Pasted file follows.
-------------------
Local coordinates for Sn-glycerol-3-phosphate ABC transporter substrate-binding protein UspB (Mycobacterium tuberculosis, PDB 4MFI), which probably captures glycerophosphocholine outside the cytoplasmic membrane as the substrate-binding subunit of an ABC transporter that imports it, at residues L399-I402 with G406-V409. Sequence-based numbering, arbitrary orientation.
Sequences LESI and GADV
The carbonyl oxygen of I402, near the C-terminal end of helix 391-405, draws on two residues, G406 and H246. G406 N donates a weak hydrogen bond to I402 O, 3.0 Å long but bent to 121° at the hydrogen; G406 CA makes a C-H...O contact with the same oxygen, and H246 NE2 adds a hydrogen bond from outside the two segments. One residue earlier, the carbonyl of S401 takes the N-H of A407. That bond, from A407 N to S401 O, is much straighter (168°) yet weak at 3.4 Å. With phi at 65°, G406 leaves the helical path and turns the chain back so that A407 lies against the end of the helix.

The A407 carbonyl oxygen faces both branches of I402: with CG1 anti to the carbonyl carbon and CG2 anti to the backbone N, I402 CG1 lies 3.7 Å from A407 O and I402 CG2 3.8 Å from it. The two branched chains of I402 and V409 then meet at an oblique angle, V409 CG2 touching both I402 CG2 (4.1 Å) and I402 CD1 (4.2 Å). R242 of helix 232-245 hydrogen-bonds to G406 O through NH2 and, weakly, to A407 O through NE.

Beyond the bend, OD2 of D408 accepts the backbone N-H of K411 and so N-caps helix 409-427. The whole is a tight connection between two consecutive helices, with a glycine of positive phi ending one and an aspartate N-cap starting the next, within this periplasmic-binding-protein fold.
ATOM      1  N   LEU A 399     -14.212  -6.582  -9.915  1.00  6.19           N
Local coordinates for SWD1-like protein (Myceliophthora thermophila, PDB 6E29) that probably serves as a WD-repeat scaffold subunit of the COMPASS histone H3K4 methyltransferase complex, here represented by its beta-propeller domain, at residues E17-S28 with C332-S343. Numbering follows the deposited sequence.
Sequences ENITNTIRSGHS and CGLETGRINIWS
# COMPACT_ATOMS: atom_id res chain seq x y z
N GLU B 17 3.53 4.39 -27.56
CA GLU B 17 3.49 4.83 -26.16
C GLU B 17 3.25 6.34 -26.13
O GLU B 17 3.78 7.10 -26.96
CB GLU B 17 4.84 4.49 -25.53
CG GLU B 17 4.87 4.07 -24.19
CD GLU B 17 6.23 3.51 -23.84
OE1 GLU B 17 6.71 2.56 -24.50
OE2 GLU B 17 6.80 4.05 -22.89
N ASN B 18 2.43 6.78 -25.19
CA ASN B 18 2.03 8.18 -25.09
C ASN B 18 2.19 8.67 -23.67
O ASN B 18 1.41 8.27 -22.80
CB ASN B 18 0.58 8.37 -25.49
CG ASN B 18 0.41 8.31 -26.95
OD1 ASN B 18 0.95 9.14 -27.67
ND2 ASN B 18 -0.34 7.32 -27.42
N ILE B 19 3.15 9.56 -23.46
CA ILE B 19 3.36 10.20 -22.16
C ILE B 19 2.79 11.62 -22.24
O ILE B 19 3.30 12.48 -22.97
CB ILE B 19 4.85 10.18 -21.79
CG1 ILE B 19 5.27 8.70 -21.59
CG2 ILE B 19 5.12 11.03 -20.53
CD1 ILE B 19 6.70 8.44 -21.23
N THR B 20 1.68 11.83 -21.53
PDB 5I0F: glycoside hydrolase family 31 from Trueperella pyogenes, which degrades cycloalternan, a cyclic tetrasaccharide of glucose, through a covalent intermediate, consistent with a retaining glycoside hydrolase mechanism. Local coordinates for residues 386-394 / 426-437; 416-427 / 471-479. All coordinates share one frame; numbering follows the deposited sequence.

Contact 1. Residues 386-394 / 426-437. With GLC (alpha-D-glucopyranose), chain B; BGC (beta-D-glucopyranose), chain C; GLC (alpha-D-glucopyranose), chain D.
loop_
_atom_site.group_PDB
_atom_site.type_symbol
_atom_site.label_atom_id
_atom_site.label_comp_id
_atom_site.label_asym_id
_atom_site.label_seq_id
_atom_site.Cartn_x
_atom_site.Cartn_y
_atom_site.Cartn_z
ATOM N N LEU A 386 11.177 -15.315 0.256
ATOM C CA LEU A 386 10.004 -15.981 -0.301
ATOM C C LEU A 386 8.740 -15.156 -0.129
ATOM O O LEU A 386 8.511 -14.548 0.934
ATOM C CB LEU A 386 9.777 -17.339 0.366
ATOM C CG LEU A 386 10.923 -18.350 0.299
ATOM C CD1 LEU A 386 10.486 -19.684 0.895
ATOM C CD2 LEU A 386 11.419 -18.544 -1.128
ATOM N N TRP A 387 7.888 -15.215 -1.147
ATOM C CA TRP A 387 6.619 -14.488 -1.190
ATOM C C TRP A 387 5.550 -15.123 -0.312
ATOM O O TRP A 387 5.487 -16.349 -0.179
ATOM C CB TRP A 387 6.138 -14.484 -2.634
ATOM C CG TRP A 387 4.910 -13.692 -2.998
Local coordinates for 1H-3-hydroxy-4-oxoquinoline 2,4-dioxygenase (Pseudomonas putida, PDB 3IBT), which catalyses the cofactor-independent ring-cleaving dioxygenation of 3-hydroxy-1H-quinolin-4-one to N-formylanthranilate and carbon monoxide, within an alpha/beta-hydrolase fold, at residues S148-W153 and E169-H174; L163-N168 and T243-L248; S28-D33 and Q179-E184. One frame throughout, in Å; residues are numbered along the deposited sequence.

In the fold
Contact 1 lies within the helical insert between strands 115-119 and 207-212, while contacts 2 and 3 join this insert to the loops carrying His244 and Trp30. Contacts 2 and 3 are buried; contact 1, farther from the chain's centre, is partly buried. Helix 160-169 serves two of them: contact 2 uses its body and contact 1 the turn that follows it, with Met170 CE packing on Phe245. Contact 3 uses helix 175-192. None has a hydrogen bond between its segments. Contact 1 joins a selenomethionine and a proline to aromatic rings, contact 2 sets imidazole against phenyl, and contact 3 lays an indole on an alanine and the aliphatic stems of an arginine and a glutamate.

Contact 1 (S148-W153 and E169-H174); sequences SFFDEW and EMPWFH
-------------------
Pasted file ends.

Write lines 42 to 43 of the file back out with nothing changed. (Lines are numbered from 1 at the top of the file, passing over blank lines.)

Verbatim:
_atom_site.label_comp_id
_atom_site.label_asym_id